Collectors

Post Conrad © Samantha Groenestyn (oil on canvas)

Post Conrad © Samantha Groenestyn (oil on canvas)

I have a theory about the collecting of art. People want to use their money to express something about themselves. Now that lots of things are cheaply and conveniently available, people would like to find more individual ways to express their interests and tastes. Handmade things are a sure way to assert ones individuality, and, in a world of convenience, our generation in particular is bending over backwards to source original and limited items, if not fashioning them themselves.

Art seems like the best candidate for such selective spending, but I believe two mental obstacles hinder people spending money on it. Firstly, there is the reluctance to spend large amounts of money all at once. And secondly, there is the mental block of seeing art as a luxury good. Even smart shoes, however smart, evade this block by having some instrumental value. And nice furniture, equally instrumental, softens the blow of its price tag by being available to buy in installments. Artists need to address these two obstacles if they are to subsist from their job as from any other job.

Tulpen (oil study)

Tulpen (oil study)

First of all, art need not be considered a luxury item. And, I would wager, people are not so taken with scattered and individual paintings, but become interested in the person behind them. Even when people buy a painting as though it were a product, to decorate their apartment and to express something about their own personality, it brings them satisfaction to think of the role they have played in the painter’s path to greatness. In that transaction, two paths intertwine, at least momentarily, and the buyer becomes part of the fabric of the painter’s life. The buyer learns that they are enabling someone to work, not satiating their own unjustified whim for luxury objects. I feel very strongly that this side to buying art should be recognised and emphasised in the midst of our consumerist haze of acquisition.

Secondly, art need not be out of reach. Even the artist doesn’t buy all her materials at once, but spaces it out. Imagine if you could set aside a small amount of money per month, slowly building up a tab, and at the next show you were automatically entitled to a painting—or more than one. You would be invited to the exhibition, drink some wine and partake in some pleasant conversation. Perhaps you had chosen your favourite painting long ago, and knew you were going home with it well in advance, because as a collector you have been in private communication with the painter, and aware of her doings. As time wears on, the painter—now at liberty to work—finds her rhythm and grows in prowess. Her paintings are not objects in a marketplace. They already belong to you and to others in a supportive elite. The party is for you.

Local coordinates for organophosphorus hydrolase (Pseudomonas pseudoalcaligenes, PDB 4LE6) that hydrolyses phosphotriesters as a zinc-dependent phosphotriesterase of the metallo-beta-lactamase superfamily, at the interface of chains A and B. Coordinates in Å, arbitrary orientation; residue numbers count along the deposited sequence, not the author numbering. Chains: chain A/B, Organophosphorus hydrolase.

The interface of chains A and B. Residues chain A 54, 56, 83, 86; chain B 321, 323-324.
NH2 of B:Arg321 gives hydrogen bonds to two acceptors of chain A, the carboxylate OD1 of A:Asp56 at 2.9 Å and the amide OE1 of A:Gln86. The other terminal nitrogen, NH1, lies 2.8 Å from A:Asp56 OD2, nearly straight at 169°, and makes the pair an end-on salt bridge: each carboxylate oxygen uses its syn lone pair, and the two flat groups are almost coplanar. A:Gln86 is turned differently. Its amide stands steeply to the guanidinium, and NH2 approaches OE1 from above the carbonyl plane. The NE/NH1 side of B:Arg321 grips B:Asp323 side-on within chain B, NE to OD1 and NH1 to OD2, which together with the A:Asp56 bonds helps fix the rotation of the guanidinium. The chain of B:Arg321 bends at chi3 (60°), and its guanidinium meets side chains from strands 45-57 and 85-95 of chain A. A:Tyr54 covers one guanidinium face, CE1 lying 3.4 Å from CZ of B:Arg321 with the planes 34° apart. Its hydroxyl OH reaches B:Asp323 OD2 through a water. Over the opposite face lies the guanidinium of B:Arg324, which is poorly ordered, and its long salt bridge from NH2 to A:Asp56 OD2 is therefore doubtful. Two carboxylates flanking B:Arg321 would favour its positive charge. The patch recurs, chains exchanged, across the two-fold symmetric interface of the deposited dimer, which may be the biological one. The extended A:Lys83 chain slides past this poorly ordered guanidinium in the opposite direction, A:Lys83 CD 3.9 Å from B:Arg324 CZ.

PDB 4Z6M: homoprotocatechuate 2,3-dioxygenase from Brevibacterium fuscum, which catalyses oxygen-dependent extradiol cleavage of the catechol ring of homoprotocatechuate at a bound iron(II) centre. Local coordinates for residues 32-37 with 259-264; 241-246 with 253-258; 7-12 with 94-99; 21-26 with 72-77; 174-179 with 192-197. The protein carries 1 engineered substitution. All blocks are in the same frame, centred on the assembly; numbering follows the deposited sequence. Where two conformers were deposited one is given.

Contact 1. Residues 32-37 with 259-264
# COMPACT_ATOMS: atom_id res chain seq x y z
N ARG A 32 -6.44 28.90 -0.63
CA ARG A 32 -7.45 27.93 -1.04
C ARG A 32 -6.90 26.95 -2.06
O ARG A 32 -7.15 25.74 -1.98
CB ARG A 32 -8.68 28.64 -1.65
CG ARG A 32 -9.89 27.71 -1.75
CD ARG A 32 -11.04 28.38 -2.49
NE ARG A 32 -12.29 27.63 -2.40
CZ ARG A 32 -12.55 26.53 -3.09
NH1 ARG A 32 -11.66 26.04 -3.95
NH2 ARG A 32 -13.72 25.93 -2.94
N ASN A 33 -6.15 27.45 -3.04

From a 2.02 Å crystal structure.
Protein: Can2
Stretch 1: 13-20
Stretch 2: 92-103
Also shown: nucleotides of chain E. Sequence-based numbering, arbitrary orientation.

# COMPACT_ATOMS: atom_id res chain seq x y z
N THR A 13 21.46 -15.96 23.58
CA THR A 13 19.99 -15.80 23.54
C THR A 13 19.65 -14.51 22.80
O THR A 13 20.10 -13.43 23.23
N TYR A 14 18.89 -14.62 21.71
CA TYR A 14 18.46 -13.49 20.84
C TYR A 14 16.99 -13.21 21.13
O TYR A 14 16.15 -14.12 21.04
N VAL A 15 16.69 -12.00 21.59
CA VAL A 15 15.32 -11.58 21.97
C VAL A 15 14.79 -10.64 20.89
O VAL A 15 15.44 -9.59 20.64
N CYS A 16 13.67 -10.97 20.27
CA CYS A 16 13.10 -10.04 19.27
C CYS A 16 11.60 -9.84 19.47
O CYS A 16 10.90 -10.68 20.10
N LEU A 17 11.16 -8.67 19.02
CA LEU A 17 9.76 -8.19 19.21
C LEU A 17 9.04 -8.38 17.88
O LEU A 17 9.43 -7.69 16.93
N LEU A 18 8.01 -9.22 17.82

Basilikum (study; oil on canvas)

Basilikum (study; oil on canvas)

At my forthcoming show, nothing will be for sale. I don’t want you to come to buy pictures, but to look at them, because paintings are for looking at. I hope this will be a breath of fresh air to art-lovers. I’ve certainly heard enough of the ear-grating rattling of tin cans at art shows, echoing the desperation of beggars in the street. The reason none of my work will be for sale is that it already belongs to people: my collectors. Rather than buying single paintings (under time limits, social pressures and the influence of alcohol), my collectors understand that a long-term solution to my being able to work is to support me. Not to think of my work as products, but to think of me as a worker.

Kohl (study; oil on canvas)

Kohl (study; oil on canvas

And so my collectors just make sure I have a roof over my head and something to eat. I don’t think this is a revolutionary idea, but I think it’s one that has become obscured in the current climate in which we trade heavily in products. Yet it shouldn’t sound so foreign, since most people are working in jobs where they are paid for their time. Some of my collectors send me money each month. Some of them let me stay with them for months at a time. Rents are paid, needs are met, worries are eliminated. And I happily carry on painting. And the paintings have homes, because in a sense they are bought in advance.

Should this idea interest you, and should my work and my ongoing ability to produce it delight you, you need only write to me. No campaigns with time-limits, no alcohol, no third parties, no commission. Only an arrangement between a discerning individual and a hardworking painter.

And to my existing collectors: thank you for being a part of the fabric of my life.

Flusspferd (study; oil on board)

Flusspferd (study; oil on board)

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Of respect and respectability

Lavender Gardens © Samantha Groenestyn; oil on canvas

Lavender Gardens © Samantha Groenestyn; oil on canvas